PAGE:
Mama Africa: A Prose Poem


The last thing I remember was being grief-stricken that I had to leave. After nine days in the bush, the lowveld in South Africa, vast wildlife reserves, on my first safari seeing lion, cheetah, zebra, elephant, rhino, leopards, gazelles, impala, warthogs, snakes, wildebeest, dik-diks and more, once I’d had that taste of Mama Africa, it shattered my heart to leave her.

She was a game-changer.

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Her vibrant unscarred blue and green mountains, her fat rivers breaking their banks, her animals, the verve of her people, the smell of pungent rich red earth, the cooing of doves in the day, grunts and groans of lions at night across the river - even the torrential rain that flooded our open-air vehicle soaking us solid on our way from the airport – after 20 hours of travel to get to South Africa wouldn’t you love it if you had to then sit in a huge downpour in the back of a jeep on the half-hour drive to your guesthouse?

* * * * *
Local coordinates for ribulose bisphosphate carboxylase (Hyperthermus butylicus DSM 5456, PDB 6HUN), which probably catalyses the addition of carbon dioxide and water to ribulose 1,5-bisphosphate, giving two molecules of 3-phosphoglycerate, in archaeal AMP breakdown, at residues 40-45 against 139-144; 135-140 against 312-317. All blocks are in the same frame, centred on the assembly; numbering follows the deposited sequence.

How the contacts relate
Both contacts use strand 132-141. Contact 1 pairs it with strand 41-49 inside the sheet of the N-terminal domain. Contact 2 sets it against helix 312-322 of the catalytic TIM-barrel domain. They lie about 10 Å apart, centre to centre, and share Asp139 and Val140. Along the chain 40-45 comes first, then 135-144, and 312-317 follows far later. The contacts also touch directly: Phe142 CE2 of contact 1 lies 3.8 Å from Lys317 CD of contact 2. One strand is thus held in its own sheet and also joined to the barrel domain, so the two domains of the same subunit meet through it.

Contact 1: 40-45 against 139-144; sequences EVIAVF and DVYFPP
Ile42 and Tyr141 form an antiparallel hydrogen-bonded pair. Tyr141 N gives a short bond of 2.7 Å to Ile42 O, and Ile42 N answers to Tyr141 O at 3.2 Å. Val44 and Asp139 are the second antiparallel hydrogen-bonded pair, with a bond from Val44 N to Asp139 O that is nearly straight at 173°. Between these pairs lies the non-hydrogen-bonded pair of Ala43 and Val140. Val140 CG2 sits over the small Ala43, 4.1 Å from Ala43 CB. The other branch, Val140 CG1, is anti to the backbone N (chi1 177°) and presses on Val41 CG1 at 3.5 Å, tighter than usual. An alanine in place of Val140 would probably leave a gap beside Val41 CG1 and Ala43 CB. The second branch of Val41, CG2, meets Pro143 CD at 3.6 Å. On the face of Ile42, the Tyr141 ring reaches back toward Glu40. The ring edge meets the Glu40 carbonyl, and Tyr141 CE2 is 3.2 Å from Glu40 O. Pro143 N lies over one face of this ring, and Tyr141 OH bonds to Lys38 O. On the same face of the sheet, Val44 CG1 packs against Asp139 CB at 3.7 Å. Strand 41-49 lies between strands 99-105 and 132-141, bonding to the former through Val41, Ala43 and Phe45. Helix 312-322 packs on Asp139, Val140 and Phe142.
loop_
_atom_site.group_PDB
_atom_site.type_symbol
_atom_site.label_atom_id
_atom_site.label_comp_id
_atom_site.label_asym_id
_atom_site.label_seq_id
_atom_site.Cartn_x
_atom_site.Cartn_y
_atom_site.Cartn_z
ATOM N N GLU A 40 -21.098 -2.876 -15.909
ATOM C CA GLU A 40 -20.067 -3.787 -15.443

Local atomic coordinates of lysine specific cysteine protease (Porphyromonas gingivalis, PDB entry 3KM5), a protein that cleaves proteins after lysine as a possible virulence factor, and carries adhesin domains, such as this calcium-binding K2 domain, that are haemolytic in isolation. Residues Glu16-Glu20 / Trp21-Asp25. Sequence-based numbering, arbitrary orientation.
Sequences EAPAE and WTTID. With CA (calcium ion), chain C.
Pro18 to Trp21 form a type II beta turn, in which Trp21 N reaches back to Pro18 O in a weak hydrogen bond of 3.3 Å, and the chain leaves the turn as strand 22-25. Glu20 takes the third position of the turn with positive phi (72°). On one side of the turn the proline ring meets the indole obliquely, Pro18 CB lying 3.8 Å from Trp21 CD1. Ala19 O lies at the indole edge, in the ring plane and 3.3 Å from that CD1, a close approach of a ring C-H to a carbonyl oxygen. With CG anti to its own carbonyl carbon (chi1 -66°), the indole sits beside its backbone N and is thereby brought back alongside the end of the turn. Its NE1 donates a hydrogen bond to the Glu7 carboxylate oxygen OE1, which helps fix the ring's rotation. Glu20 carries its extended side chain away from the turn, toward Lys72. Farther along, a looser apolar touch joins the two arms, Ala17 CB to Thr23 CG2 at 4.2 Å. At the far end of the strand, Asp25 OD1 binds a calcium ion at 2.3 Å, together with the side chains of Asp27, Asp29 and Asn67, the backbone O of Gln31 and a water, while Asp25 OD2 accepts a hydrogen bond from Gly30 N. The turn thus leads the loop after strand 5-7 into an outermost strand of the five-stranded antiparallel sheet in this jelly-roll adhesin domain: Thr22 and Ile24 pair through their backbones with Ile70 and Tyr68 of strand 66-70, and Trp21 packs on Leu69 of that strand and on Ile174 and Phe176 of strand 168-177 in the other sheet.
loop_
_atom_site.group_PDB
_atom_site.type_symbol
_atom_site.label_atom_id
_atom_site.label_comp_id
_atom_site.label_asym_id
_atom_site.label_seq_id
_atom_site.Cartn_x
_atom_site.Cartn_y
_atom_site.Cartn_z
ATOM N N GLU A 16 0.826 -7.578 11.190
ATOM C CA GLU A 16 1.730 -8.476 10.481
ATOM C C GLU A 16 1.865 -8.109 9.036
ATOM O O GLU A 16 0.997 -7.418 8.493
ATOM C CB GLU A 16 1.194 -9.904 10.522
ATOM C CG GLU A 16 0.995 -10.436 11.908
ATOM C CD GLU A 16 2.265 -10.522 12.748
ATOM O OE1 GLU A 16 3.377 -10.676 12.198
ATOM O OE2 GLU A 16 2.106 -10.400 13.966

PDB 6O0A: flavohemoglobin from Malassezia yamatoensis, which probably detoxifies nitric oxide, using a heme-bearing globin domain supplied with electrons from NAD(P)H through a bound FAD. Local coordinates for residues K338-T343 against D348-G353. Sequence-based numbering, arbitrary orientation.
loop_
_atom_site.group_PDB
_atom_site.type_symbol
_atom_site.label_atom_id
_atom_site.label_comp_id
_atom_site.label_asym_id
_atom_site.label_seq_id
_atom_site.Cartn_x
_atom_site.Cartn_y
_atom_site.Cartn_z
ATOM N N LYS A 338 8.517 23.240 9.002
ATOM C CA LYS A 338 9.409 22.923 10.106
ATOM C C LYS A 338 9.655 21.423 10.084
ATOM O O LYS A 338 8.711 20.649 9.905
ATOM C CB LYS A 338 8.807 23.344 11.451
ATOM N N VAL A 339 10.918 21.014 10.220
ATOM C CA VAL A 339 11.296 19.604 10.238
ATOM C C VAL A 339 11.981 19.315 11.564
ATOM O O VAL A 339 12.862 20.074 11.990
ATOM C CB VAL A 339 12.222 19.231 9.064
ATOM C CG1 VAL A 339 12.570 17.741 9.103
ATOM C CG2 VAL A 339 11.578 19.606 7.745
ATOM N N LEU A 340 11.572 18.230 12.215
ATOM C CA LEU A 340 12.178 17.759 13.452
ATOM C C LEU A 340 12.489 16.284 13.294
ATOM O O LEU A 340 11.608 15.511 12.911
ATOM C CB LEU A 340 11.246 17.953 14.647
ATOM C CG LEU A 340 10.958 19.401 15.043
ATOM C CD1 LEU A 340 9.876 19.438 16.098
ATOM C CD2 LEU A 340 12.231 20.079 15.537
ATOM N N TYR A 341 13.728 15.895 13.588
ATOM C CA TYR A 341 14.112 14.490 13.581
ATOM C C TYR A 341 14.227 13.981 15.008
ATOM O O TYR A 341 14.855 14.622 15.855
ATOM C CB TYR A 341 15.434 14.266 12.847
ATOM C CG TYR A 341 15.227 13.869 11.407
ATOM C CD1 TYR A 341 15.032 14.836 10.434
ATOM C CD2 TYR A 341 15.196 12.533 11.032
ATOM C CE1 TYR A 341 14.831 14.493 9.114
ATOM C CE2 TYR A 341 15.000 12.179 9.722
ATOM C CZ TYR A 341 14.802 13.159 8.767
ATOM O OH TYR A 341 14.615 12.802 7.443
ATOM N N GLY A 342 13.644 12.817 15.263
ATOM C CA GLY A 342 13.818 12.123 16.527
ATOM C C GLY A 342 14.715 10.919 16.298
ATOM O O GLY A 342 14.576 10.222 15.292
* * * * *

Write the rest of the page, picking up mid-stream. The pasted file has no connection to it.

It was an initiation.

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I’d give anything to watch those olive baboons scampering alongside the road, wet babies swinging from mothers’ bellies. We’d arrived in Africa toward the end of a serious flooding event. Next door in Mozambique people lost everything. Images on CNN of villagers rescued from trees by helicopters filled the news for weeks. 

She is the ultimate Dark Goddess. Mother of us all. Birth. Life. Destruction. Death. Repeat.

With that welcoming downpour she didn’t waste anytime in showing us that we were no longer in control. Leave thy ego behind. On this pilgrimage, Mama Africa demanded,




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